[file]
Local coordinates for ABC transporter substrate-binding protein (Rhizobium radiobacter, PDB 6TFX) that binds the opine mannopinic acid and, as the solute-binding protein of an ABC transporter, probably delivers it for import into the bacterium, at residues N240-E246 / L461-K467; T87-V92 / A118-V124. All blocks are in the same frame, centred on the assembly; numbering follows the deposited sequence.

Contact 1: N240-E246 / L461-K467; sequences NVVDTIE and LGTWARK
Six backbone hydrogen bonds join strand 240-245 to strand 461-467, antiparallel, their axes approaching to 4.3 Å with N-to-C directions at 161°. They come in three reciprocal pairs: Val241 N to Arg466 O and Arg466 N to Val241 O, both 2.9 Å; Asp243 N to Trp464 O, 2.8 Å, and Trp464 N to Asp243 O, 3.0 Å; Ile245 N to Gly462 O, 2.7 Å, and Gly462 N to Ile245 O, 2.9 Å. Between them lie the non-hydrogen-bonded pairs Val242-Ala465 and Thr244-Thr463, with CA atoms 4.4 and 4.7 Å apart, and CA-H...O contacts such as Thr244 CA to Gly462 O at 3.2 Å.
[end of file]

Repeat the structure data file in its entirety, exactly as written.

Local coordinates for ABC transporter substrate-binding protein (Rhizobium radiobacter, PDB 6TFX) that binds the opine mannopinic acid and, as the solute-binding protein of an ABC transporter, probably delivers it for import into the bacterium, at residues N240-E246 / L461-K467; T87-V92 / A118-V124. All blocks are in the same frame, centred on the assembly; numbering follows the deposited sequence.

Contact 1: N240-E246 / L461-K467; sequences NVVDTIE and LGTWARK
Six backbone hydrogen bonds join strand 240-245 to strand 461-467, antiparallel, their axes approaching to 4.3 Å with N-to-C directions at 161°. They come in three reciprocal pairs: Val241 N to Arg466 O and Arg466 N to Val241 O, both 2.9 Å; Asp243 N to Trp464 O, 2.8 Å, and Trp464 N to Asp243 O, 3.0 Å; Ile245 N to Gly462 O, 2.7 Å, and Gly462 N to Ile245 O, 2.9 Å. Between them lie the non-hydrogen-bonded pairs Val242-Ala465 and Thr244-Thr463, with CA atoms 4.4 and 4.7 Å apart, and CA-H...O contacts such as Thr244 CA to Gly462 O at 3.2 Å.